Fast forward to September 2012 and I had a little card telling me there was something to pick up at the post office. Not at all  unusual - I review books, music and films and I have to pick up packages three or four days a week. I am on first-name terms with all of the people at the post office. I was surprised, however,  when my favourite attendant came back with a package from America. Who was sending me something from America? And there, stamped on the back of the package, was "Doreen Virtue Enterprises." Why on earth was Doreen Virtue sending me stuff directly from the States when her publisher, Hay House, had an Australian office?
The moment I opened it and the book, Mary, Queen of Angels, slid out, it all came flooding back to me. My stories must be in the book!

I sat on the bench at the taxi stand outside Cabramatta post office and searched through the book for my name and my stories. I started at the back, because I figured that's where I would end up. Eventually I discovered, however, that my stories had made it into Chapter 1, from pages 11-13. And I must say, they are rather good, too.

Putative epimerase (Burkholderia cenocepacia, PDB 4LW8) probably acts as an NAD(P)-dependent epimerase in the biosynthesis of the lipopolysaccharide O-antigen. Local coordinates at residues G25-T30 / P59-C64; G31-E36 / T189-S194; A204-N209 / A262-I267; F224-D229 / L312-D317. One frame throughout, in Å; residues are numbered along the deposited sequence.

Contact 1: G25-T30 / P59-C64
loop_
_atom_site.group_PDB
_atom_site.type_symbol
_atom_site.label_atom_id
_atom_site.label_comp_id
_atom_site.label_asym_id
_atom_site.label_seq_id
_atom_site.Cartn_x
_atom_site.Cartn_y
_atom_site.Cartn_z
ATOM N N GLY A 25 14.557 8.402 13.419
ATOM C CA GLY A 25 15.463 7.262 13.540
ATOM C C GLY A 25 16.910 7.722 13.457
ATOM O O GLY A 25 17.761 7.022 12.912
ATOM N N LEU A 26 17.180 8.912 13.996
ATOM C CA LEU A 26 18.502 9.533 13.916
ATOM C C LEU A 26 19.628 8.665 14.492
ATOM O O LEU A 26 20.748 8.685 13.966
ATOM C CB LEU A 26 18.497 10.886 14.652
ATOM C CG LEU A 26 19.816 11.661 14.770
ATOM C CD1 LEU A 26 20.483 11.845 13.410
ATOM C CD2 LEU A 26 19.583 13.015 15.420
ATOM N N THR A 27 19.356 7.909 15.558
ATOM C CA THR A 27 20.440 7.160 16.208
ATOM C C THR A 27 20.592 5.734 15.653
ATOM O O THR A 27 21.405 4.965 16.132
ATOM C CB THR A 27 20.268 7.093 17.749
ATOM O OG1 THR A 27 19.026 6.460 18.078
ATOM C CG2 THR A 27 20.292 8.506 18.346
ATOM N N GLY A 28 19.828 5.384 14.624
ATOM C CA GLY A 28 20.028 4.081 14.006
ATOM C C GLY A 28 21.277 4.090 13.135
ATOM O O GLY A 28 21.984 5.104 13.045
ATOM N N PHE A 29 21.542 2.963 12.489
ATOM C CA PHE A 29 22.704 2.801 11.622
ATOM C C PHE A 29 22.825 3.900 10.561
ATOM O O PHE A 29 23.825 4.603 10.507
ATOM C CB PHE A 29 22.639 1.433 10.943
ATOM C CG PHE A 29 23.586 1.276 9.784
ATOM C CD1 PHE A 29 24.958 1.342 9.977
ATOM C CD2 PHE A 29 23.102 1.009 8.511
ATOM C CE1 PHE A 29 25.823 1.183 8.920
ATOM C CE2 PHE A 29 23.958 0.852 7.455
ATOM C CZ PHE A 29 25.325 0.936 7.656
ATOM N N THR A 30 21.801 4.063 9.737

So, do go out and grab a copy of Doreen Virtue's Mary, Queen of Angels and read all about my mystical adventures!

The Way of Silent Presence

My interest in the contemplative traditions of all the world's religions is long standing.
Silence as a spiritual practice is something that I have always been drawn to. It has inspired my investigations of Buddhism, my various spiritual retreats all over the world and my brief flirtation with Quakerism.

And so I have signed up for a course at the Aquinas Academy in Sydney called The Way of Silent Presence. We will be examining the 14th century spiritual classic The Cloud of Unknowing.

It is a book I have been meaning to read for decades now, and this is the perfect excuse to actually sit down and study it.
In some ways The Cloud... is the quintessential mystical text, affirming the necessity of love in one's relationship with the eternal, for, as Clifton Walters explains in his introduction to the Penguin version: